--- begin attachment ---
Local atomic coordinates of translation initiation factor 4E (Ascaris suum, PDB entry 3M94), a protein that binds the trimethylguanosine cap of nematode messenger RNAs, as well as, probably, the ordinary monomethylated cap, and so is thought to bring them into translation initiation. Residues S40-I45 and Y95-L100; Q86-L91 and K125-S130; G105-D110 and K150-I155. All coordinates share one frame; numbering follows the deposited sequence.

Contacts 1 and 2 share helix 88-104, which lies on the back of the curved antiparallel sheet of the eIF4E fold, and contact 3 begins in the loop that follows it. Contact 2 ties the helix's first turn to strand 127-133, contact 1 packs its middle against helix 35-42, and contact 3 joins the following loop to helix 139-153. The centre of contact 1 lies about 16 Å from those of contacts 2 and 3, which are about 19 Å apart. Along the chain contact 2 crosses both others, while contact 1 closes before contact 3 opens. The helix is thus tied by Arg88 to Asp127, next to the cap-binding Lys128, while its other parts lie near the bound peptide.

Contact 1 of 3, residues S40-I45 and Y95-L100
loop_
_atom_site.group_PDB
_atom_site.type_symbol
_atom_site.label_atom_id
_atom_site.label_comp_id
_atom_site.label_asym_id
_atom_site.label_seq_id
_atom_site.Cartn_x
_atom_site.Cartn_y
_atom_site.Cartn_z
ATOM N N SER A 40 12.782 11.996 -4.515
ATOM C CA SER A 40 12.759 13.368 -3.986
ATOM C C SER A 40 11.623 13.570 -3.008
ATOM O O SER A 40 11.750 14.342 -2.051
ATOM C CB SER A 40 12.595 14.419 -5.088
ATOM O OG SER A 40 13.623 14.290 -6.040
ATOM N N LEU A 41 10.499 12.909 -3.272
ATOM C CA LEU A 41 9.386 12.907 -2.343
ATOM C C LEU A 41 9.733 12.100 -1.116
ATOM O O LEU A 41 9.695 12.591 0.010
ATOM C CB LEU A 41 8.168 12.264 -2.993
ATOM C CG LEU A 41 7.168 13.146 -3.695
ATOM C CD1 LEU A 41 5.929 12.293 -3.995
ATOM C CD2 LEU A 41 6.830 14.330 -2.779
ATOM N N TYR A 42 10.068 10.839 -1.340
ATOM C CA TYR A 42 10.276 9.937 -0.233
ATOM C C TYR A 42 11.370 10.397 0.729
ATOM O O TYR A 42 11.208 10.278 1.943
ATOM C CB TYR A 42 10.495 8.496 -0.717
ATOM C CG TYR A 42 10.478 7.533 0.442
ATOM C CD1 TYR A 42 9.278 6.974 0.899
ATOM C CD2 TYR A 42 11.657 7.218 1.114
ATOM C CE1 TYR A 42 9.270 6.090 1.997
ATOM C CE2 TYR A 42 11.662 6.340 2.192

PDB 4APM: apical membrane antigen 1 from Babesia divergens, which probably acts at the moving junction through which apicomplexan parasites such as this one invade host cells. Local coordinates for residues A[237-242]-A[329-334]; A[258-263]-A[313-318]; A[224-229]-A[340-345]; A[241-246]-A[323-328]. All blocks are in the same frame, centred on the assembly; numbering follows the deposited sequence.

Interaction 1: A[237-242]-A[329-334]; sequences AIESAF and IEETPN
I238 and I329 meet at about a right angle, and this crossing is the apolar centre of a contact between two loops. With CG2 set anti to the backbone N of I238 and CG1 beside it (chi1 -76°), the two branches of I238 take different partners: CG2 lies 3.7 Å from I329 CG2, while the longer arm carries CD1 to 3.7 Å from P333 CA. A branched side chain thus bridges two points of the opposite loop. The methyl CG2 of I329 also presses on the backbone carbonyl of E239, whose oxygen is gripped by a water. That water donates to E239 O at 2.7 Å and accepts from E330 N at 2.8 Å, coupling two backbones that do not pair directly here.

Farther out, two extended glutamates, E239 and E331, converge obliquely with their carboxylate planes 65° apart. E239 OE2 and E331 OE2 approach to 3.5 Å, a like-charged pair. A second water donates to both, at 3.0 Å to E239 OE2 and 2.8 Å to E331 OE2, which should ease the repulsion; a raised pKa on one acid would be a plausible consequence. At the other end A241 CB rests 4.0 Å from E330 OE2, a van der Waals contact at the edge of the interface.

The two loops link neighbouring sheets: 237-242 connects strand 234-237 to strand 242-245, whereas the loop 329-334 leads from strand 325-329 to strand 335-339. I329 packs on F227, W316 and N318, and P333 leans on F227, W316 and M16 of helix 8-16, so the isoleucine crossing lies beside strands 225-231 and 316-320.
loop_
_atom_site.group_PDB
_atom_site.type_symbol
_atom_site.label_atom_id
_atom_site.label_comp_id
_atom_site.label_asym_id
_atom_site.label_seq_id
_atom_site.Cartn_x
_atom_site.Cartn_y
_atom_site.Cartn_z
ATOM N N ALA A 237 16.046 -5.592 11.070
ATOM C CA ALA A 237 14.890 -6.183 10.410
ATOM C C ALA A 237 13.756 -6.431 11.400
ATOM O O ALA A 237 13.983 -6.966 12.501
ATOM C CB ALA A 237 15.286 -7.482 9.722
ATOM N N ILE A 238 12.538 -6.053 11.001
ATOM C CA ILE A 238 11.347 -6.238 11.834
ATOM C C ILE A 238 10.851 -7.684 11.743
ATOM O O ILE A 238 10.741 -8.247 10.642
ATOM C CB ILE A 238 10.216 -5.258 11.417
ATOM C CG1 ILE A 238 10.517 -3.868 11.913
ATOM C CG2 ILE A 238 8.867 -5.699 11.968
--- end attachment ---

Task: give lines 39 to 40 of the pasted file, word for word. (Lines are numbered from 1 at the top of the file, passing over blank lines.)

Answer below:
Interaction 1: A[237-242]-A[329-334]; sequences AIESAF and IEETPN
I238 and I329 meet at about a right angle, and this crossing is the apolar centre of a contact between two loops. With CG2 set anti to the backbone N of I238 and CG1 beside it (chi1 -76°), the two branches of I238 take different partners: CG2 lies 3.7 Å from I329 CG2, while the longer arm carries CD1 to 3.7 Å from P333 CA. A branched side chain thus bridges two points of the opposite loop. The methyl CG2 of I329 also presses on the backbone carbonyl of E239, whose oxygen is gripped by a water. That water donates to E239 O at 2.7 Å and accepts from E330 N at 2.8 Å, coupling two backbones that do not pair directly here.